Wednesday, May 22, 2013

A Review of Quests of Shadowind: Sky Drifter, L. A. Miller


 (Revised Edition; Millhouse Press, 2013), ISBN: 978-0-615-43925

As ubiquitous as computers have become, and with the promise of Virtual Reality for everyone always just upon the horizon, books like this one are bound to become ubiquitous as well.
Aimed at teens, this first book in the Quests of Shadowind series follows a brother and sister team and their friends and enemies through a journey in a computer-generated world in which they one day wake up.
Reminiscent of films like Tron, Lawnmower Man, and The Matrix trilogy in its exploration of alternate realms of existence generated by computer and inhabited by brave and daring humans who have nothing left to explore but the wireless world of cyberspace, Sky Shifter never really takes off and pays back the IOUs of its clever premise.
Despite its Revised Edition status the novel feels like a tight plot begging for better-drawn characters and less stiff dialogue, like a brand-new house filled with old and ill-matched furniture. A draft more than a finished product. There are times that the book dances on the edge of generating some compelling mood and atmosphere but it never sustains (ironically, it is in the scenes with only adults that succeed best, despite the fact that the book is aimed at the brass ring of the teen market).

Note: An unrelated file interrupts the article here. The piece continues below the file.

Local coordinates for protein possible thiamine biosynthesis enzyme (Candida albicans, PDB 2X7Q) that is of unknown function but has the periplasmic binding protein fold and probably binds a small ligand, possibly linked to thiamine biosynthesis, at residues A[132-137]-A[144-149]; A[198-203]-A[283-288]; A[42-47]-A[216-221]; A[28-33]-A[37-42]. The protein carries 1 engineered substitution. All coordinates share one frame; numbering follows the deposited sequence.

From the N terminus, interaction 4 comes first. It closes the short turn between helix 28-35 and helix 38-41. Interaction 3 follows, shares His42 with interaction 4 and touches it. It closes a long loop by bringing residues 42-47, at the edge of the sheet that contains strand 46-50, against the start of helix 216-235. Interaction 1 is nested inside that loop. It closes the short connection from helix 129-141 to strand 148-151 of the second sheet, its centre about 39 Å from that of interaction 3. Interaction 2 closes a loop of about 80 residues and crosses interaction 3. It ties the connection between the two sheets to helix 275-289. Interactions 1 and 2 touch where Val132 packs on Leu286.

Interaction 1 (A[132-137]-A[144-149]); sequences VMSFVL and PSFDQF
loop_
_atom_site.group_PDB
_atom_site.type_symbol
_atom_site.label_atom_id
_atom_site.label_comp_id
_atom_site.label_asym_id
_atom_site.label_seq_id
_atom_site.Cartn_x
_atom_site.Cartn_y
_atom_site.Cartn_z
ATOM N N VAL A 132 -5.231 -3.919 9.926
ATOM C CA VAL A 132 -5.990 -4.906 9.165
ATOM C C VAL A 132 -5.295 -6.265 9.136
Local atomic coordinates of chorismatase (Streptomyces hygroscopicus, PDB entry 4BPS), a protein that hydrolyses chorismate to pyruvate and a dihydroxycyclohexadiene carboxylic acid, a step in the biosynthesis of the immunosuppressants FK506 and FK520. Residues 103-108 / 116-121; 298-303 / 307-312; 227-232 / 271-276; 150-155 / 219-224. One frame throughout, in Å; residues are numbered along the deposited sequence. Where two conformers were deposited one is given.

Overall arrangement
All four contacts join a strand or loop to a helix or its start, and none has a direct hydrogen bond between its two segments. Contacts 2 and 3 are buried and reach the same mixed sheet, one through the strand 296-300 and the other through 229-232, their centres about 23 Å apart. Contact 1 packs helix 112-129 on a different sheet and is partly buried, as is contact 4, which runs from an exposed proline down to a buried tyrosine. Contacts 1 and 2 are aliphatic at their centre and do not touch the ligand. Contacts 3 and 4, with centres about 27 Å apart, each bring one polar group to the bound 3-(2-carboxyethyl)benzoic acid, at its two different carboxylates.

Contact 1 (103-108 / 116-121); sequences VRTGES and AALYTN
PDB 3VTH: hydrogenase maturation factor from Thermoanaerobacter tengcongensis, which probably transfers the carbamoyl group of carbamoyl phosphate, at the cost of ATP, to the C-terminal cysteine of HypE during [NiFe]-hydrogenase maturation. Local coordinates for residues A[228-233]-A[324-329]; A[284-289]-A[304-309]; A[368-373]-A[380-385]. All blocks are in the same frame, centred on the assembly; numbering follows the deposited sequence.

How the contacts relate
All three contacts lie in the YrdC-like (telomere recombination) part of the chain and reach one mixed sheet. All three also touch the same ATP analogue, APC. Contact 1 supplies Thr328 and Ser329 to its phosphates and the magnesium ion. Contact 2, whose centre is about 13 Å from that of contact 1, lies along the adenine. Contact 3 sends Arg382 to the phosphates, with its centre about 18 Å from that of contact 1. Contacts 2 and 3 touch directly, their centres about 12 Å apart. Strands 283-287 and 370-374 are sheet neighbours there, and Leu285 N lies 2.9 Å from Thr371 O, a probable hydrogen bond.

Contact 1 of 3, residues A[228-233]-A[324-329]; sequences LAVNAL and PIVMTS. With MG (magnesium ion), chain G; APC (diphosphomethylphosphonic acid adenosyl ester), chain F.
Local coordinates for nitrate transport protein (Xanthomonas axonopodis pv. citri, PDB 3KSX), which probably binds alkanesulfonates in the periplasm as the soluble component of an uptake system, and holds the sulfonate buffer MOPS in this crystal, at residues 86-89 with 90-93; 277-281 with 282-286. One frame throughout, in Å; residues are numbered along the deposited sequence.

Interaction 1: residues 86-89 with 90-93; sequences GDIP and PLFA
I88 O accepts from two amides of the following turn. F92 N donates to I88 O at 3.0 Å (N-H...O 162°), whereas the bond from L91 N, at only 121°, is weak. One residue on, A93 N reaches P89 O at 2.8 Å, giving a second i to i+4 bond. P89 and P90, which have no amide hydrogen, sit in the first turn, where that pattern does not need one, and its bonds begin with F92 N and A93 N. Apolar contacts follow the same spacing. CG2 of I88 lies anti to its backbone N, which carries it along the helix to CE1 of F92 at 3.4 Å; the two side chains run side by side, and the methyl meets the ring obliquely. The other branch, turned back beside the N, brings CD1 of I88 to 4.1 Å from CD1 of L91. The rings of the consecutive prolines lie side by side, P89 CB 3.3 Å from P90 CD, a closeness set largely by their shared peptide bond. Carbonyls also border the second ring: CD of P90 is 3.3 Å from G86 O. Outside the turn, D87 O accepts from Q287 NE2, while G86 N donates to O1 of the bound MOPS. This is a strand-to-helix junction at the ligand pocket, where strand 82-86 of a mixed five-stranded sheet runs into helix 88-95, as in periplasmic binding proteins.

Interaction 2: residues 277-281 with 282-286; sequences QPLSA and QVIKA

Much in the book is cliché and under-explored, which becomes a kind of Catch-22 situation. A little more time spent creating unique characters with some depth would have been well worth it. There is very little to differentiate this book from its competitors.
In addition to its predictability and stock characters, the novel suffers most from dialogue by the teens that is banal. The “hero” of the story, Logan, seems more interested than eating than anything else, and his journey to problem-solver and leader lacks a sufficiently interesting arc to allow for any buy-in from the reader. His nemesis is the neighborhood bully, a device in our bullying-conscious world that seems more like an add-on selling point for the times than an organic part of the story.
There are two more books in this series, but I felt no compulsion to continue when the first book ended. Despite its electronic wizardry and computer world, Shadowind is not a place I care to further explore.